Published: 20th April 2017
Twenty-eight year old Hannah is in Spain with her colleagues for a month to film a documentary and it’s a dream come true. Not at least because Hannah will get to spend long summer days with Theo, her boss (and crush). If only Tom (Hannah’s best friend and cameraman) and Claudette (the presenter) would stop getting in the way. But then things become even more complicated when Nancy, Hannah’s half-sister arrives. What on earth is she doing here? For once in her life, can’t Hannah just have one perfect summer, free of any drama?
Thank you to Penguin for kindly sending me a review copy.
Within the opening chapter of Then. Now. Always., a solid narrative about our main chapter is unfolded in front of the reader: Hannah works as a researcher for a television company called Livid, she has a half-sister who she can’t stand the sight of, she works along her best friend (and people think they’re in love!), she fancies the pants of her boss, Theo and within a quick conversation, she’s been invited on the next project: a trip to Mojacar. With Hannah having previous teenage experience of the place, it was clear that the rest of the plot would be filled with captivating stories and despite the readers never visiting with her before, it all felt rather familiar. Isabelle’s previous books have proved that her descriptions of travelling and new sights are rather spectacular.
“Oh my god – Theo was a teenage tramp, too. Now all I must do is invent a time machine, then go on holiday to the Greek Island that he was working on about twenty years ago and make him fall in love with me. Simple.”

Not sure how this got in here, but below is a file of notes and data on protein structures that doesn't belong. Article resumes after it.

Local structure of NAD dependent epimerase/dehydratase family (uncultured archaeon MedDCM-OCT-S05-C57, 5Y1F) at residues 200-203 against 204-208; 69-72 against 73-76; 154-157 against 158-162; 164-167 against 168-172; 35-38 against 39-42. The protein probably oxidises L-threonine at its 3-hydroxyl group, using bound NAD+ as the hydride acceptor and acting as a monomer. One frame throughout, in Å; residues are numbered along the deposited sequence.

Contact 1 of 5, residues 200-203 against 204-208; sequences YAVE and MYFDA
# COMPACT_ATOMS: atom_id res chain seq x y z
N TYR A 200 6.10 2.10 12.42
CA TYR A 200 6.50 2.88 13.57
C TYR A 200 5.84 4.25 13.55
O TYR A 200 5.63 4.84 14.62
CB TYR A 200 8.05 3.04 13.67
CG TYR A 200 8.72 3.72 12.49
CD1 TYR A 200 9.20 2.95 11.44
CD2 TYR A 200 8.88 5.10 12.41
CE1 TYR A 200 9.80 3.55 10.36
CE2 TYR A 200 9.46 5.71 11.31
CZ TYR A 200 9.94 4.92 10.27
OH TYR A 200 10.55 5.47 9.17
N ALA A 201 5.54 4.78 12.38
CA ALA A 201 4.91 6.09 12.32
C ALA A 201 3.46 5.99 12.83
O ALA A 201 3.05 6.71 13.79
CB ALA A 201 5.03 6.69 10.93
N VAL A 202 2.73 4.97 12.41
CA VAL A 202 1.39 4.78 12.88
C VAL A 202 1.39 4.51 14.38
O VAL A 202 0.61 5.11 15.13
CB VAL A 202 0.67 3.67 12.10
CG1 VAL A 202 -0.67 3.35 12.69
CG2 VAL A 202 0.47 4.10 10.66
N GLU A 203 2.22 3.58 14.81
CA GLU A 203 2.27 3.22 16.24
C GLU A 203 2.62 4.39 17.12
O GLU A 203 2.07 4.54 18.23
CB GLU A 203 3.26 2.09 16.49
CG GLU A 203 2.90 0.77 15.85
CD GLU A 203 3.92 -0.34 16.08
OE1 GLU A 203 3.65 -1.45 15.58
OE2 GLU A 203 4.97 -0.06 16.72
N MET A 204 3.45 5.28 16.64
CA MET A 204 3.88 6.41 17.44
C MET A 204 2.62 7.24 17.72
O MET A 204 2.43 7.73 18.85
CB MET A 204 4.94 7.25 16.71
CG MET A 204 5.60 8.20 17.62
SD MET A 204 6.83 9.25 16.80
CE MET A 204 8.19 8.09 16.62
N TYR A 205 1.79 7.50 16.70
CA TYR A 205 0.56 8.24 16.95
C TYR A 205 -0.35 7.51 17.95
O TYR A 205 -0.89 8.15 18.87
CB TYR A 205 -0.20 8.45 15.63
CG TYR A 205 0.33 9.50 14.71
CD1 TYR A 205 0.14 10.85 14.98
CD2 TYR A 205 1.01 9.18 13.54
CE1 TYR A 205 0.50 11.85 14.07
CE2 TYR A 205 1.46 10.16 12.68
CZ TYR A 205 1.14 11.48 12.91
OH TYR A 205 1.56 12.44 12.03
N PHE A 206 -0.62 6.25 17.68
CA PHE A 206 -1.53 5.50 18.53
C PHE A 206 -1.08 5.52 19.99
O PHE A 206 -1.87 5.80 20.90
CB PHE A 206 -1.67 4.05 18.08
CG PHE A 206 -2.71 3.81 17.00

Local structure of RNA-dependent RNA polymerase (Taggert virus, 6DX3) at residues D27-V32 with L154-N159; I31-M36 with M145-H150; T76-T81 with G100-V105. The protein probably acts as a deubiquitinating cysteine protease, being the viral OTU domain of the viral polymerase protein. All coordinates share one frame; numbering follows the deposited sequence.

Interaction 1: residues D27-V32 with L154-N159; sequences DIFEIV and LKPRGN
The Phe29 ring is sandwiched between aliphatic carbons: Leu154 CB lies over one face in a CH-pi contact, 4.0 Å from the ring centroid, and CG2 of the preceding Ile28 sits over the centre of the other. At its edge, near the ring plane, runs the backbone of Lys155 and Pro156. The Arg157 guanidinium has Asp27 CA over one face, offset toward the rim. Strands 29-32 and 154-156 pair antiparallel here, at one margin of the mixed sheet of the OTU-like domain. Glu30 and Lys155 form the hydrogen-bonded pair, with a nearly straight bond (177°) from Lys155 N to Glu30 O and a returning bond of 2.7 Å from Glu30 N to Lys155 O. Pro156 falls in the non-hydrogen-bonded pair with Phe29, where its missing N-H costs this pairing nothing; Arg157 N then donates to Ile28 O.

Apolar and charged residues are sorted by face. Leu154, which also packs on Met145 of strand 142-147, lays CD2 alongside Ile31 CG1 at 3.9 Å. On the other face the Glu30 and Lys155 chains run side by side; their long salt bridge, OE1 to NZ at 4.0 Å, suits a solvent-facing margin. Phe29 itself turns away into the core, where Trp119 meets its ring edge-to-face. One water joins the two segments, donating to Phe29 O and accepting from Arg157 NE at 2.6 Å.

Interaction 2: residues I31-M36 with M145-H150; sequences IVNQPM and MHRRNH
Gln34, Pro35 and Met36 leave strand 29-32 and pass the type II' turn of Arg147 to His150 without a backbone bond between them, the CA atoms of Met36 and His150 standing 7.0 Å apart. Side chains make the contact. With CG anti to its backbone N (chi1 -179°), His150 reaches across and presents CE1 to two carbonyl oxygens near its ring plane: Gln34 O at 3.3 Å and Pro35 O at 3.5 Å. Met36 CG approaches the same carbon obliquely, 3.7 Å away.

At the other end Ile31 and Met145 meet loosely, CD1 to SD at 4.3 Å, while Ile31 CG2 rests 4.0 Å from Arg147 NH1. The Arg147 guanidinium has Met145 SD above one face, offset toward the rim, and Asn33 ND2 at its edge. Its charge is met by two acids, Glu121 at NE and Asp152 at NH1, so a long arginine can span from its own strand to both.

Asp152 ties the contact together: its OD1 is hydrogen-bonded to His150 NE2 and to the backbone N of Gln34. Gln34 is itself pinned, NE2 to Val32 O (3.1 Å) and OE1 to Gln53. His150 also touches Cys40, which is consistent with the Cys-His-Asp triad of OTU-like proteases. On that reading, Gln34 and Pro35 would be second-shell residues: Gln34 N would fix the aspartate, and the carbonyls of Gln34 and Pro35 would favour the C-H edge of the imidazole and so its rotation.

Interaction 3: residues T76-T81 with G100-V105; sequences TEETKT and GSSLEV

As Hannah and her work colleagues settle down into their four week life in Mojacar, they’re all blown away by the beauty of their soundings and within several chapters, the pace of the plot is turned up a notch as Hannah meets up with a local woman who has lived there for over forty years to interview her for the documentary, the two quickly become friends and it was really lovely to see, (there’s more to this side of the plot than you’d originally think!). Before Hannah can blink, her work trip and quality time with Theo has come crashing down when her half-sister Nancy shows up wanting a holiday…
“Nowadays everyone seems afraid to admit that finding someone to love is a desirable goal.”
As the filming continues around Mojacar, Hannah begins to get to know Elaine (her new island friend) a lot more and soon enough, she confides in her about her feelings for Theo, her relationship with her sister and her parents divorce. It’s only when Hannah learns about Elaine’s past (I mean, wow, I had chills) that Hannah’s world begins to shake and crumble. Why is Nancy on the floor surrounded by shattered glass? What exactly is she hiding? Not gonna lie, I worked it out a lot quicker than Hannah… Why doesn’t Theo want a relationship? Why can’t Hannah see that Tom is the good guy? The descriptions which Isabelle beautifully wrote went hand in hand with the plot, almost like the perfect marriage.
“We’re led to believe that all these material things will make us happy, that they signify success and contentment, when, in actual fact, the opposite is true.”
The plot comes full circle towards the end. What readers witness in the opening chapter makes a shocking, yet rather beautiful realisation in the last handful of chapters between Hannah and Elaine. That is the aspect of Isabelle’s writing which I adore the most; she allows the readers to become swept up in the day-to-day lives of the characters before hitting them with something raw, emotional and very realistic. This is the perfect book to curl up with on a rainy day on the sofa and believe me, when I say: this isn’t your standard romantic ending.
P.S If you have read Isabelle’s previous book, A Year and A Day
, you may hear a familiar name mentioned right towards the end…